Genes

Gene
Genetic changes in men

In a man, changes in individual genes may be a cause of a significantly reduced sperm count, i.e. oligozoospermia or azoospermia. Here, a distinction is made between obstructive (occlusion or absence of the sperm ducts) and non-obstructive (absence of sperm production) oligozoospermia or azoospermia. 

Obstructive azoospermia

An obstructive azoospermia can be genetically determined and ascribed to a genetic abnormality in the sperm ducts. Men in whom the sperm duct is missing have a 60 to 70 % chance of a mutation for cystic fibrosis (so-called muscoviscidosis) in the CFTR gene. Muscoviscidosis is a hereditary disease which is associated with pulmonary and pancreatic changes.

Mutations in the CFTR gene can be discovered with the help of a molecular genetic analysis. If there is evidence of a mutation in a healthy man with azoospermia or oligozoospermia, there is an increased risk that his children produced by artificial insemination will suffer from cystic fibrosis.

Therefore, molecular genetic examinations of the CFTR gene are performed by us in connection with a human genetic consultation, in which the individual risks for subsequent children are discussed and weighed up and further genetic tests on the mother are taken into consideration. 

Non-obstructive azoospermia

In approximately 10 % of all men with non-obstructive oligozoospermia or azoospermia, missing gene regions (deletions) are found in the Y chromosome. The gene region in question is referred to as an AZF gene region (AZF: azoospermia factor).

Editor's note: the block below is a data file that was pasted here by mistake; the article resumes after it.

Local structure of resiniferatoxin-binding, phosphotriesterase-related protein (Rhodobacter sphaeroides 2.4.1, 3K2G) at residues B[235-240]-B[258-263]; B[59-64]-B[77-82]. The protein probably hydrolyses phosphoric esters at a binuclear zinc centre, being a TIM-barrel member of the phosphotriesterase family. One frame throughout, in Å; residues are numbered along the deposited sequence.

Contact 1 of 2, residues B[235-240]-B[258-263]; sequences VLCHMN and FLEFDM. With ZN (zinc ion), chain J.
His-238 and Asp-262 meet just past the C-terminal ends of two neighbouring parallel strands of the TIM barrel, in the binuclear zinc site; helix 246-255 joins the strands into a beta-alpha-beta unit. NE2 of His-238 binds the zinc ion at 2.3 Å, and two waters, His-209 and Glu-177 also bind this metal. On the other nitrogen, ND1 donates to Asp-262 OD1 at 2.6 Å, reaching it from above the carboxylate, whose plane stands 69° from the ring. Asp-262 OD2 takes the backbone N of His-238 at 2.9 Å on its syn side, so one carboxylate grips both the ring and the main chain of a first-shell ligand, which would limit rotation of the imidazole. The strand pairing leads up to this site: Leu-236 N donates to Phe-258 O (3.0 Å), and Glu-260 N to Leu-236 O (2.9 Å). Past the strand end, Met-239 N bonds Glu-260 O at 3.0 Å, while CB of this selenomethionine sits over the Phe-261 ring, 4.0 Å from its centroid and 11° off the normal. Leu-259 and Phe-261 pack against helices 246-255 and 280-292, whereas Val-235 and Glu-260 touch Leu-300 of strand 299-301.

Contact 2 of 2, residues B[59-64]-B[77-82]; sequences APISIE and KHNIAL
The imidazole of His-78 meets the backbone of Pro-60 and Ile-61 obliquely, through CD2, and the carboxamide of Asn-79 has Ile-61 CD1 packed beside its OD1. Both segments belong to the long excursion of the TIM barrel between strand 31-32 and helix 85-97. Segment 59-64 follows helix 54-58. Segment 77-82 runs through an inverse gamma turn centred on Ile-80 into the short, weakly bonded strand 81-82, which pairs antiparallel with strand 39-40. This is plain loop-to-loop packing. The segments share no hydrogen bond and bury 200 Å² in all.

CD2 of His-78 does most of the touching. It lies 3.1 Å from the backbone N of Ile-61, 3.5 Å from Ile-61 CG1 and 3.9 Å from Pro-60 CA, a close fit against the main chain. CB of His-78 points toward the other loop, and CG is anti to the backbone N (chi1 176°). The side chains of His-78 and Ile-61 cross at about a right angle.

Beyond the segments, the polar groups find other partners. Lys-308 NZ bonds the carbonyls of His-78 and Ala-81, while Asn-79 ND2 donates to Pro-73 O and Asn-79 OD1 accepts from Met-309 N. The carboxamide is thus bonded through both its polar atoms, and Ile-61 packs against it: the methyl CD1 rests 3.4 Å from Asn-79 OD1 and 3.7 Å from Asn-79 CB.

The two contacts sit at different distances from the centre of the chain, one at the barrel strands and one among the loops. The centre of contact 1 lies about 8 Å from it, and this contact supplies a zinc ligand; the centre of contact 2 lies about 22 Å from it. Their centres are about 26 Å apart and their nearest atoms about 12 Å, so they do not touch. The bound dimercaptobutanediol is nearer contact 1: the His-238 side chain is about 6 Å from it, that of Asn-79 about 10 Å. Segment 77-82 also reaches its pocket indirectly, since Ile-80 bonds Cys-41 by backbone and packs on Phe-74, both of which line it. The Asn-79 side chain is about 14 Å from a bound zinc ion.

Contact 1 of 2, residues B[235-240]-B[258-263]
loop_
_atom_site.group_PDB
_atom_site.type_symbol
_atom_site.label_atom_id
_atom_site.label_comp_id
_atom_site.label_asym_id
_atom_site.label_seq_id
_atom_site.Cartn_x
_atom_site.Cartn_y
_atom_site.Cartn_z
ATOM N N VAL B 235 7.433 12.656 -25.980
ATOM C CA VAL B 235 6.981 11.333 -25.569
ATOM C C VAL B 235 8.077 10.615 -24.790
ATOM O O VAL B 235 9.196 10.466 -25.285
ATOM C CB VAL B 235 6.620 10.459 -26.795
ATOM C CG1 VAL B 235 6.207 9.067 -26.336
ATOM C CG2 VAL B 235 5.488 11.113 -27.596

With the help of the methods of reproductive medicine, it is possible to fulfil the desire to have children of men with a deletion in the AZF gene region. However, sons carry the deletion on their Y chromosomes like their fathers and will later also have oligozoospermia or azoospermia.

Here too, molecular genetic diagnosis takes place as part of a human genetic consultation.

Genetic changes in women

In women, genetic mutations are a possible cause for repeated miscarriages (habitual miscarriages). 

Mutations in the coagulation factor V and prothrombin (factor II) mean an increased risk of thrombosis or embolisms. In the event of pregnancy, women with such a mutation are prone to miscarriages. This can be prevented with a heparin treatment. 

Women with mutations in the gene for methylenetetrahydrofolate reductase (MTHFR) can have low folate levels in the blood, which, in the event of a pregnancy, may lead to neural defects (open spine) in the child and to miscarriages. In this case, the ingestion of folic acid during pregnancy is the best prophylaxis.